Photo courtesy Tim Fontaine

Photo courtesy Tim Fontaine

On November 20, 2017, Tim Fontaine, formerly of CBC, shared two articles on twitter from Walking Eagle. One headline read, “Rookie chiefs call for end to hazing at Assembly of First Nations,” while the other read, “Proposed pipeline will cross through every single Indigenous community in the country.” There were no bylines and the contact page suggested reaching out to APTN or CBC Indigenous with any news tips. Walking Eagle appeared innocuously enough, and for five days churned out stories anonymously. Then Fontaine revealed himself as the Editor-in-Grand-Chief on twitter.

Fontaine began writing for newspapers in 1999 and has since worked with APTN and CBC covering Indigenous issues. What began as a hobby is now quickly gaining notoriety as a satirical news site that successfully blends tongue-in-cheek Indigenous humour with the bizarreness of fake news articles.

 

RRJ: What was the inspiration behind Walking Eagle?

Fontaine: It’s stuff that I had in my head for a long time. I always found it kind of humorous when you combine news with absurdity. I think that’s why I find the Onion and the Beaverton so funny; they really do the job of combining the two. I kind of started it all with a writing exercise. The first thing I wrote was this fake news article and, I thought, “Wait a second, I could create a site here and actually do this because I have plenty of ideas like that.” So that’s how it came together; I didn’t actually set out to do this.

The humour that you’re using is very tongue in cheek, it’s very Indigenous. How it has been received by non-Indigenous folks?

At first some didn’t know if they could laugh. I had people inbox me and say, “Am I allowed to laugh at this?” Which I thought was hilarious because I thought [the jokes] were pretty obvious. Then I almost became unapologetic about it. To be able to have something that speaks to our sense of humour [as Indigenous people] first is a nice change. Now most people I show it to seem to really like it. I get a lot of messages from non-Indigenous people now saying that they love it.

Being from a reserve and being Anishinaabe myself, I always found interesting bringing someone down to meet family who isn’t Indigenous when it comes to the humour. The line between what was a joke and what wasn’t clear cut for non-Indigenous folks. Has that proven to be a challenge at all?

It’s weird, because I guess there is an Indigenous and a non-Indigenous sense of humour. I’ve certainly seen it. When we’re together we joke differently than when we’re with other people. Some of it is purely for us and some of it is for everybody. That goes back to my career in journalism. Because when you write articles you have to assume that when somebody reads it they‘ve never heard of any of this before. So you’re always trying to balance knowing what you’re talking about but at the same time making it accessible so that people learn something from it. That was the other thing about this site, people who may not have got[the jokes] initially, did a bit of research in order to get it. That was a surprise. It wasn’t my intention to educate people with the site, but it’s from there that people are making an effort to find out what are the issues facing Indigenous people, and that’s good.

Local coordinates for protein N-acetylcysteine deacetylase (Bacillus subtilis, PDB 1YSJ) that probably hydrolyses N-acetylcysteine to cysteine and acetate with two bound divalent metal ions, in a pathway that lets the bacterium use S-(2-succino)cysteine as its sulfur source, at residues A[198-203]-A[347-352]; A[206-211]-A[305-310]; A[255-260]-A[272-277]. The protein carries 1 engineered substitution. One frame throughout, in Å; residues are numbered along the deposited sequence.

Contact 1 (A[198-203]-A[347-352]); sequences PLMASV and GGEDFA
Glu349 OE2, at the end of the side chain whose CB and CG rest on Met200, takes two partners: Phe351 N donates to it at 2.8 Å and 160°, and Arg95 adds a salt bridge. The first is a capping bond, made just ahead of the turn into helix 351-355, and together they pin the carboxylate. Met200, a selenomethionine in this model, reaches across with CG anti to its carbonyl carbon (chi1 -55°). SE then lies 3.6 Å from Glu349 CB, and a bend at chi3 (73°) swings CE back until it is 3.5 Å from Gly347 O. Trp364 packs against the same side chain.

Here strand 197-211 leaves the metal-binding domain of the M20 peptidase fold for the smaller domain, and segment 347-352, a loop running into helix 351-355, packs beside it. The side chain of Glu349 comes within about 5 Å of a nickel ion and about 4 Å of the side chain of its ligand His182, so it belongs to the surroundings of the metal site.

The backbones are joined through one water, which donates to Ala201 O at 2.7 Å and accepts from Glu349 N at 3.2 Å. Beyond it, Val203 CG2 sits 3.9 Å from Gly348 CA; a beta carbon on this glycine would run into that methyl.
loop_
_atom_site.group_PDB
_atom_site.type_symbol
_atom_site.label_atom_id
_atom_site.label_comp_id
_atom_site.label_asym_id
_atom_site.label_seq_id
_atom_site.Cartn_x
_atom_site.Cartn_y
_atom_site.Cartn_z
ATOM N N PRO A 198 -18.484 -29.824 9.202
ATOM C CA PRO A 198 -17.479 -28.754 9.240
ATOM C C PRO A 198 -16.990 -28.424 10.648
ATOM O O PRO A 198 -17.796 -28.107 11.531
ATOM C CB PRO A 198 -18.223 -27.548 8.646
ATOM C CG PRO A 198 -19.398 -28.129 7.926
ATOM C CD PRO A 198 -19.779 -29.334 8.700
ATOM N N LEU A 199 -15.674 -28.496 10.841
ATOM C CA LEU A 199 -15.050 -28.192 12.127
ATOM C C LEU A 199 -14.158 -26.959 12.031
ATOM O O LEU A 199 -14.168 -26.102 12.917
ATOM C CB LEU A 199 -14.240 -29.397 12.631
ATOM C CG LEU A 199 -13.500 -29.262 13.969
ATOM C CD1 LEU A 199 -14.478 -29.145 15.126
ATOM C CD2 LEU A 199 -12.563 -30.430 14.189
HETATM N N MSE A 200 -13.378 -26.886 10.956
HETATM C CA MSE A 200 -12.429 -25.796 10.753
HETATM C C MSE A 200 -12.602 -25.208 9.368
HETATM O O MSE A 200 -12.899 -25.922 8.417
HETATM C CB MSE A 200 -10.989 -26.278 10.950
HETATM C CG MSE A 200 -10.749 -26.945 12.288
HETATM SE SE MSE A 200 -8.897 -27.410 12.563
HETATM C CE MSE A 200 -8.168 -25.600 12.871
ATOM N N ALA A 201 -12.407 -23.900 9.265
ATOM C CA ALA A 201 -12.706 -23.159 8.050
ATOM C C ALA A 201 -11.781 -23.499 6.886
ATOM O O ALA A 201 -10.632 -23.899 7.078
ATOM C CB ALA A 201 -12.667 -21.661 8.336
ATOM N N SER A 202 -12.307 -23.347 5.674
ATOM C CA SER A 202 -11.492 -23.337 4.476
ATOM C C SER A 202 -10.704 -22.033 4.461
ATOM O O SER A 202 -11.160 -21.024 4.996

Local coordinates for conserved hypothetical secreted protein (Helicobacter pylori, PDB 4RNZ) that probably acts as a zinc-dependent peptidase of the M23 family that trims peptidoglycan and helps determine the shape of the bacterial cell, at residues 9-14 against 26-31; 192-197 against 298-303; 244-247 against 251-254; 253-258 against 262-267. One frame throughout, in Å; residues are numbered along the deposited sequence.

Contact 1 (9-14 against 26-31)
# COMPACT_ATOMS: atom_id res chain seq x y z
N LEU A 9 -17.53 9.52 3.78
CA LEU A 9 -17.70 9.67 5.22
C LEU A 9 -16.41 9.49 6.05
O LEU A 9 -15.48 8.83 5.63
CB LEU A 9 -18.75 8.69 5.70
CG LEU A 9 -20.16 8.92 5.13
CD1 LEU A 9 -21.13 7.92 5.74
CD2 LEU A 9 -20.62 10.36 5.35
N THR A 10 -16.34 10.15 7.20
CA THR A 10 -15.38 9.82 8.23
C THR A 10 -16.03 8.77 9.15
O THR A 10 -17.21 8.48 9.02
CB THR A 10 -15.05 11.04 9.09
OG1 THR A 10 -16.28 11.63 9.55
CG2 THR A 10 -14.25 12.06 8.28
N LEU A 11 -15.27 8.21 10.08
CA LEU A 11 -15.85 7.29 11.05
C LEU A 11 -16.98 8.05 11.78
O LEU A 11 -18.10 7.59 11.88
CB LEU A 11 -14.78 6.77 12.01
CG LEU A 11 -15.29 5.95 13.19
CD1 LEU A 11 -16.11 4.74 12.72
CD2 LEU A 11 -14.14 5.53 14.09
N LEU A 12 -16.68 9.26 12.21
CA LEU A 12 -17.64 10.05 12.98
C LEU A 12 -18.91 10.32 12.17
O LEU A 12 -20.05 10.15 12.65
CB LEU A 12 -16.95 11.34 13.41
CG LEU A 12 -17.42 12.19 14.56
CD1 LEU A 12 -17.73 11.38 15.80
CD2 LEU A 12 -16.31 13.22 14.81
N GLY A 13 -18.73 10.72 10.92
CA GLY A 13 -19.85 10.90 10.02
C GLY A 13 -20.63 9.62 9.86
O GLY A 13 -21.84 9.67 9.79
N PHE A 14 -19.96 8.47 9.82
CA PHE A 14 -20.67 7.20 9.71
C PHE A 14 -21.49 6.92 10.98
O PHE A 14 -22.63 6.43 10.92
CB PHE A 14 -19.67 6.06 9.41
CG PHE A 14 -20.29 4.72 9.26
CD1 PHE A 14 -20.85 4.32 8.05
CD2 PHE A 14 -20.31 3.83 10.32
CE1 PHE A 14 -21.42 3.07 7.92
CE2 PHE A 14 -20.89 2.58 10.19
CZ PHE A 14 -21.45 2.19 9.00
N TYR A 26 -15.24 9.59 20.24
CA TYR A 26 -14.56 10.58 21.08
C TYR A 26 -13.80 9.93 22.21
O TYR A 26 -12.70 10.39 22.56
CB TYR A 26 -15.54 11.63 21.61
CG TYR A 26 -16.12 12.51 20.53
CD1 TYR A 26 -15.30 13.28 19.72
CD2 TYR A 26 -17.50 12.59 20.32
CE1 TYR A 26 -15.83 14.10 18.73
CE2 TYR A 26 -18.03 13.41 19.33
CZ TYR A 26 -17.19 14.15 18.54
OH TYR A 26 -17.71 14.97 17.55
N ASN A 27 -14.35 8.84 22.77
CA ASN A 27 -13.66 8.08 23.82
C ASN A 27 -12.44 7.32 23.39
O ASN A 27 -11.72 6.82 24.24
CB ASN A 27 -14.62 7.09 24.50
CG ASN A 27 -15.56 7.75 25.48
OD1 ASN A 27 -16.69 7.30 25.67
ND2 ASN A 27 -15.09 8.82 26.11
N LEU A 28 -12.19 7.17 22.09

Do you see Walking Eagle as more of a hobby right now?

It’s a hobby and it started as an exercise. I read Stephen King’s book On Writing, and it really struck me because he said “just write.” I want to write a book so I started writing whatever I could, and I would write stories that were in my head. More and more it started turning towards humour because I’ve always joked around so it was naturally going that way. It sort of became a hobby and I still see it as a hobby and I’m doing it whenever I have a spare minute. It’s not real journalism.

One last question: how did you come up with the name Walking Eagle?

The name is a very old and very corny dad joke that both Indigenous and non-Indigenous people tell about a name that is bestowed on some political figure or historic figure. It’s almost like a fake news story: There’s this president, and he gets an Indian name from a community. He’s all happy and he leaves. Then somebody goes and asks one of the elders what does that name, Walking Eagle, mean? And the elder says, “It’s a bird that’s so full of crap it can’t fly.” So when I was putting the site together I was struggling to come up with a name. I was going to call it The Slop Bucket news or the Honey Bucket News because that’s something else that’s full of crap—it’s a portable toilet. But I thought, nobody is going to know what that is. It’s not “Indigenous” enough. I remembered that joke of Walking Eagle. It serves as a warning to whoever might think that it’s a real story.